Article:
Strophia copia Maynard, 1889
Maynard, 1889a:22-24,pl.1,figs.1,3,7-12,pl.2,figs.8,8B.; Harasewych et al., 2007:379, fig. 8.
The Common Strophia occurs on the west end of the island of Cayman Brac, and at a fishing camp on the north side of Little Cayman, also scatteringly about the houses on the west end of this key, but was probably carried to the two latter named places, by the inhabitants, the animals crawling upon their boats, or lumber, etc., and were in this manner transported.
I do not remember ever having seen any species of Land Shell, more abundant [than] this species of Strophia. In the shrubbery that bordered the paths and roads about the west end of Cayman Brac, they were very common, clinging to the base of the bushes, in masses, but their stronghold was the cocoa-nut grove on the south shore of the key, just opposite the few houses at the west end; here they absolutely swarmed in certain spots. Not only was the low herbage covered with them, but they fairly whitened the bases of the stems of the cocoa-nut trees, and often accumulated in such numbers on the small stumps, that they clung one top of another, often three or four deep, and could be gathered by the double handfuls. As the weather was mostly dry, they did not move much, so I could not decide upon what plant they fed, but judging from their numbers, this food plant must have been abundant, and by cultivation of the soil, the Strophias were placed under favorable circumstances for the increase of the species. Through the agency of man, three or four other species had been introduced into this large colony which occupied in all, about half a square mile of country." (Maynard, 1889:23-24)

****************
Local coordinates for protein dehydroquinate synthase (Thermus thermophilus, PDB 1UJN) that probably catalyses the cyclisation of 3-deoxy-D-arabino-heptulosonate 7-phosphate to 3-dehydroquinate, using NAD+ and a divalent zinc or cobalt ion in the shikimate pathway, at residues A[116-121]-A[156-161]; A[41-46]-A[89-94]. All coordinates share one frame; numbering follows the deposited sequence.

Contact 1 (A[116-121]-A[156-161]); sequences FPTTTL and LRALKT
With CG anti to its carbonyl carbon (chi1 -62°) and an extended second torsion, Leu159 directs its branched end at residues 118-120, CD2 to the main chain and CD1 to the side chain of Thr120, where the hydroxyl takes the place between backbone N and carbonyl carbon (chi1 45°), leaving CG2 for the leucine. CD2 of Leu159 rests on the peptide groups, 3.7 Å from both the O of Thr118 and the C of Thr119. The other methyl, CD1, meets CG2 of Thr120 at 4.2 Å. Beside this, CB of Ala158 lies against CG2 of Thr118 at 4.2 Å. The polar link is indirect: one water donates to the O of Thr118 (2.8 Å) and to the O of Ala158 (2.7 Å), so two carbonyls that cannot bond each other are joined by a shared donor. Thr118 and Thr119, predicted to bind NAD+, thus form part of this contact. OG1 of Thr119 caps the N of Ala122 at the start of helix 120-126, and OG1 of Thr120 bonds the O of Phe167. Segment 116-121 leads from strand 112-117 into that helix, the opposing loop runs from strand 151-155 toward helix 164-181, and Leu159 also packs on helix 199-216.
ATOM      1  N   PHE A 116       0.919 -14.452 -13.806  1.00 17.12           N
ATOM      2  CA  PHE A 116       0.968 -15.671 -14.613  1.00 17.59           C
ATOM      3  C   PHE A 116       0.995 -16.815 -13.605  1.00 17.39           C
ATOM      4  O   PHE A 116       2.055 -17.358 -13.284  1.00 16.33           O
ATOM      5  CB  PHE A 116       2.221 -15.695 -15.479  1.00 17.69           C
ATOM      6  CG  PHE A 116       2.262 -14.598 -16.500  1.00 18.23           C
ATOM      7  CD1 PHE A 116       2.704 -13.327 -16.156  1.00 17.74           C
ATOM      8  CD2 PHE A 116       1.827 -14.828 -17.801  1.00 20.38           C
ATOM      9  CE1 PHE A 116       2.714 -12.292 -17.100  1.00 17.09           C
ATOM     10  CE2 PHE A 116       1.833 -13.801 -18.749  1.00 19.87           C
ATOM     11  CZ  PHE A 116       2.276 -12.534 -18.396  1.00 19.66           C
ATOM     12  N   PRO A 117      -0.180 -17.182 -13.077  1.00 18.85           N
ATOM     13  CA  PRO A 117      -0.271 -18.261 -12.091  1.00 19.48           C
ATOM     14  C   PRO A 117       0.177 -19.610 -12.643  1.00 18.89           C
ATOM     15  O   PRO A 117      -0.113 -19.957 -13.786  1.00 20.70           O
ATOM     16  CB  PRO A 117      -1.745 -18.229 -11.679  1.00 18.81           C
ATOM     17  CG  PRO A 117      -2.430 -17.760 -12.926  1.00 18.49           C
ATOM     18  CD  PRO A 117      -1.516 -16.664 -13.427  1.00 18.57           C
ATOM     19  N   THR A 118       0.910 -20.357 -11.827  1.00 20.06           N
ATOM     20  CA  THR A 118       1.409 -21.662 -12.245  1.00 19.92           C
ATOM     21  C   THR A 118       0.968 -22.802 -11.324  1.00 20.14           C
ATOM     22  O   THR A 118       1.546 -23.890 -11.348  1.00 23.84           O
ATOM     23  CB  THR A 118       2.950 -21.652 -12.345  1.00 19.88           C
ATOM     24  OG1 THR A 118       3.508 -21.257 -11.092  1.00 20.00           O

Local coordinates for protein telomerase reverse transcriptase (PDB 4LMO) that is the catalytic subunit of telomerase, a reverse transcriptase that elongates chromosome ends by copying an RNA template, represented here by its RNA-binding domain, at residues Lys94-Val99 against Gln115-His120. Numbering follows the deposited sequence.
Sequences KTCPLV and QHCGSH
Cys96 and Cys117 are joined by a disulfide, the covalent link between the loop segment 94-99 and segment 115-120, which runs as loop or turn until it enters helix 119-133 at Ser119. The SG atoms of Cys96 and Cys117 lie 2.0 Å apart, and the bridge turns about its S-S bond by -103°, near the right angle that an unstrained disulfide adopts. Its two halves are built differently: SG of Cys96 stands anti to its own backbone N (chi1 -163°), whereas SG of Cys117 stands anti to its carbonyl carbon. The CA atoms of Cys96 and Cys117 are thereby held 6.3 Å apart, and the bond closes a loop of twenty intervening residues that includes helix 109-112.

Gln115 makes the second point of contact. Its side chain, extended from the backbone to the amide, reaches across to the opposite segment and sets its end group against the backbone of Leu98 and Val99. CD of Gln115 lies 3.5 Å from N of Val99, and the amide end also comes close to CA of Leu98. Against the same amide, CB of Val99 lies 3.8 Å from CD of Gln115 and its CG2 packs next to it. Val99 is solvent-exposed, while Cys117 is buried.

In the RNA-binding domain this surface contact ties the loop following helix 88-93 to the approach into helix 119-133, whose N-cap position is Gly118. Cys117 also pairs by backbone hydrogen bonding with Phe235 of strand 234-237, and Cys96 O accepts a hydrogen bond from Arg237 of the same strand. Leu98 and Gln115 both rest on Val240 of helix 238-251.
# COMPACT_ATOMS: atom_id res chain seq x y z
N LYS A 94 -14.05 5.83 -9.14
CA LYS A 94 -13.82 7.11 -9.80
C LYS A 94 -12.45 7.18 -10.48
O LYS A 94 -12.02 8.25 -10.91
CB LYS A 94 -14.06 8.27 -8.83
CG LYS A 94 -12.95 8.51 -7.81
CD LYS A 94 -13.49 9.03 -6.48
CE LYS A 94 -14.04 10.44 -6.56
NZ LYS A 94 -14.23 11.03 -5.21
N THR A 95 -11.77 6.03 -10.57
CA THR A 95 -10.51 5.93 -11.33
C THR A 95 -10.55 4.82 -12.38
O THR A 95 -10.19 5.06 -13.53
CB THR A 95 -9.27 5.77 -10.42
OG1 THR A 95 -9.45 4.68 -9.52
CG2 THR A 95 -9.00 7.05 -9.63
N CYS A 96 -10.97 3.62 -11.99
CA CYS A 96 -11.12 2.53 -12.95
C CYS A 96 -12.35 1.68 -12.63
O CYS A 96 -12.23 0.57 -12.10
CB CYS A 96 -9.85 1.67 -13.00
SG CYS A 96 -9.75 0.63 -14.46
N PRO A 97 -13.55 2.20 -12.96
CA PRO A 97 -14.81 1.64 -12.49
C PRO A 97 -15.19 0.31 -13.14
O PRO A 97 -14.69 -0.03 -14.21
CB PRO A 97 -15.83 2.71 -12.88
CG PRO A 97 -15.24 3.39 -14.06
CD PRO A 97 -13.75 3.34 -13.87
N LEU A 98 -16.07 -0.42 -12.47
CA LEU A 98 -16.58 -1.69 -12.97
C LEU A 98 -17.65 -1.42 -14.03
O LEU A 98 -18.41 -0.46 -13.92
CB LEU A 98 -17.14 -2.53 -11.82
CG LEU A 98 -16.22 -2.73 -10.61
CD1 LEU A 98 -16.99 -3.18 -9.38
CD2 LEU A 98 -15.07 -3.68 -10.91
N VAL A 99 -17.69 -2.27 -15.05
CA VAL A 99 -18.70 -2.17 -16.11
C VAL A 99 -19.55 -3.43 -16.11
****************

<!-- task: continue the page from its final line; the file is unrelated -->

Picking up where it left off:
Clench (1964:368) designated MCZ 076065 as the lectotype. The other syntype became a paralectotype. The remaining 9,998 specimens have no status as types (Harasewych et al., 2007:379).
Clench (1964:368) regarded this taxon as a synonym of Cerion pannosum (Maynard, 1889). Hummelinck (1980:59) recognized it as a distinct species.
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